HMN – Here at HazMatNation.com, home of the ‘HazMat Quiz‘, we strive to produce content that enlightens, challenges, and well – just makes us all a little bit better. The Meth Lab Challenge quiz was quite popular and we have had several inquiries as to the answers. Each quiz is produced with the help of HazMatNation members and the answers are found in a related article. We won’t teach anyone how to make the stuff, although the video below shows a creative California Police Department who has offered to test your Meth for Gluten.
Before we give out the results I thought it would be nice to show how everyone (almost 1000) answered the quiz. The results below are NOT necessarily the answer – but how we as a nation answered the quiz.
Did you take the quiz? If you are this far and you haven’t, time to take it….
Seems like an honest guy….
How the Nation Answered.
The following is the Popular Vote, how everyone in the Nation answered. Now, we understand there are likely some fat fingers out there so there could have been a few accidental answers… but overall, the leader in each category stands out for the most part.
Was the Nation correct? Overall… well, not really. No good thing goes without controversy and there were 4 that the popular vote missed.
Now before anyone gets upset… the goal of this quiz was to challenge as well as get you in the books… we never said you couldn’t cheat!
The Popular Vote –
Always room for improvement:
HCL Gas can cause throat and skin irritation at what ppm?
The majority of the Nation (72%) picked 25ppm as the amount of Hydrogen Chloride can cause throat and skin irritation. We won’t argue that it could happen at 25ppm, especially if there is moisture in the air… but according to NIOSH the answer is 35ppm. If this made you look it up, mission accomplished.
|35 ppm||21% Correct Answer|
According to NIOSH the best answer, or correct answer is 35ppm. Quite a bit of difference from the Nation so I’d say there is likely some good reason for that… and well, the Nation err’d on the side of safety. So give yourself an orange slice if you got it wrong.
Now on to NH3 also known as Ammonia…. The question was:
NH3 has an IDLH of?
|300 ppm||23% Correct answer|
There was a pretty close split, but NIOSH is clear that the IDLH is 300ppm and therefore the correct answer. Per NIOSH table, click here, you can see. Controversy? Sure… we have heard that this number may change. Personally I was exposed to 4 times the IDLH at a training and only experienced discomfort. The photo (gotta find the video) below shows when I sat in the direct NH3 blast at 4000 ppm – but wearing SCBA. Smart? Probably not, but I also made $50 back in the day eating radioactive tacos (it was for science).
Getting in to the job.
The next one missed by the Nation was:
What is the most dangerous at a Meth Lab Scene?
|Suspects||39% correct answer|
True, a flash would be really bad over any sort of acid… but let’s face it… bullets win over flames in theRo-Sham-Bo (that is Rock, Paper, Scissors) game of first responder safety. What is important in this question is we need to always look at the big picture. Yeah the chemicals are bad, but don’t forget about the bad guys who are intentionally trying to hurt us. The Nation nailed a prior question on who gets hurt most often at the Meth Labs… the cops.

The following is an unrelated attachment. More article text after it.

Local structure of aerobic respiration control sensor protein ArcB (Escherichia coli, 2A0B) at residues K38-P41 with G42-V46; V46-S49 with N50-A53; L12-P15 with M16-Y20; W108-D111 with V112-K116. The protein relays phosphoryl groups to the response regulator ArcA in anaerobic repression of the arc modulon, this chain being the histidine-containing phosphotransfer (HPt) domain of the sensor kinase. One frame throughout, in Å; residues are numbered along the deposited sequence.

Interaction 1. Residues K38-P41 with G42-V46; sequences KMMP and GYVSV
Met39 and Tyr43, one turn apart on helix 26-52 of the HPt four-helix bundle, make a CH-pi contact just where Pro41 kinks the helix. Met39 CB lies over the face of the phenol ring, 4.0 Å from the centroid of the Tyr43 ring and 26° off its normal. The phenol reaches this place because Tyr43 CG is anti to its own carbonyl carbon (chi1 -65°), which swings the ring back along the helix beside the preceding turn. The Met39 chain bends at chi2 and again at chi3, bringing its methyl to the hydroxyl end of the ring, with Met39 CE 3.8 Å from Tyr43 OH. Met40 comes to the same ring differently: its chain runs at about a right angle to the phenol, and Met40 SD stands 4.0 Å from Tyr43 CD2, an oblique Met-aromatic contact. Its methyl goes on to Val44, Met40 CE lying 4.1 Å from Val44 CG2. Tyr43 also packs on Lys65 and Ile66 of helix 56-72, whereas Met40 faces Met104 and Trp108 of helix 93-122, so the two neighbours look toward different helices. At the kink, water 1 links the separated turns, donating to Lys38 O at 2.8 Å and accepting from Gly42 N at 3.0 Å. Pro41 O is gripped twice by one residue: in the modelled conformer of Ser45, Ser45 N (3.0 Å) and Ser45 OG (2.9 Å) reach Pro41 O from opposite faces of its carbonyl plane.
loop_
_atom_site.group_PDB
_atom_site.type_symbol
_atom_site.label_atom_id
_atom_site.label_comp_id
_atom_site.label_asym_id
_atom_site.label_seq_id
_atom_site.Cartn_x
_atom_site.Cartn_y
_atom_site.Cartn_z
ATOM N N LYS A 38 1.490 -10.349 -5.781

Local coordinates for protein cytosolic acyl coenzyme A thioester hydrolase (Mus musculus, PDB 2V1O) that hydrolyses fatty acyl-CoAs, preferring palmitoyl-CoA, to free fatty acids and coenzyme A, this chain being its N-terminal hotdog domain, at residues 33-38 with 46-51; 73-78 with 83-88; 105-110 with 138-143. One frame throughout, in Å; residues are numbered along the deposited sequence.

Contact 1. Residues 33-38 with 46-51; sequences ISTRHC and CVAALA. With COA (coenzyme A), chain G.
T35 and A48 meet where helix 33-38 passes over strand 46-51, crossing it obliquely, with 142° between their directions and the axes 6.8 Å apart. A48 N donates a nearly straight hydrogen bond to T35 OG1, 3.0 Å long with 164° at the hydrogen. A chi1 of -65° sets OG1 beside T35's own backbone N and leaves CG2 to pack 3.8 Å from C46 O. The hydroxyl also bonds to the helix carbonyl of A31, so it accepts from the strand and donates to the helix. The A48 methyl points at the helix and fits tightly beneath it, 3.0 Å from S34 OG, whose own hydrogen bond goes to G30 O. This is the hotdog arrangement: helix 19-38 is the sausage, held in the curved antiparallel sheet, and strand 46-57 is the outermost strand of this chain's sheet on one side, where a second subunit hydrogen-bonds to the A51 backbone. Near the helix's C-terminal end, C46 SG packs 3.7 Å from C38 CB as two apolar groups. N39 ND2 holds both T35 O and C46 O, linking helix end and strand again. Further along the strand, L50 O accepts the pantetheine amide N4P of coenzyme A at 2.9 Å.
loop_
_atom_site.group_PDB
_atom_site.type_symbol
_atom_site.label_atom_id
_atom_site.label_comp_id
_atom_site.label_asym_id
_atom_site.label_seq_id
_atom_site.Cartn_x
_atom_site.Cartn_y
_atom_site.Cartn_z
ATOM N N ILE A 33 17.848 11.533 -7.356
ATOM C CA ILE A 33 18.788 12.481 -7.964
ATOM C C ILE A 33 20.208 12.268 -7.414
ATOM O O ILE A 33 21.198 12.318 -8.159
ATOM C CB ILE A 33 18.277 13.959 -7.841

Per NIOSH: Revised IDLH: 2 ppm
Basis for revised IDLH: The revised IDLH for iodine is 2 ppm based on acute inhalation toxicity data in humans [ACGIH 1980]. This may be a conservative value due to the lack of relevant acute toxicity data for workers exposed to concentrations above 2 ppm. However, since it has been reported that iodine-containing materials are more toxic than bromine-containing materials, a revised IDLH of 2 ppm for iodine is appropriate since the revised IDLH for bromine is 3 ppm.
And for the last question missed by the Nation:
Methamphetamine was first discovered in:
The Japanese had the meth rocking before the Harley was invented (1903). Here is a great article on the history including its use in World War II.
Even before outlaw gangs… Japan with the Meth win.
We look forward to providing more quizzes that challenge, inspire, frustrate, and make us all better. Dave Millstein recently sent a quiz to go with his outstanding two part article on Nerve Agents Part II: Response Considerations which we will post soon. If you have something you want to share let us know so we can all get a little smarter.
About The Author
Phil Ambrose first worked as a HazMat technician pouring radioactive monkey urine into drums for decay. Phil is currently a Fire Captain/Hazardous Materials Specialist/Paramedic for a busy metropolitan fire department in Southern California and founder of HazSim.com and HazMatNation.com. Phil holds a Bachelors degree in Mechanical Engineering from Loyola Marymount University and trains first responders across the country using his patented Hazardous Materials Simulation Meter the HazSim Pro.
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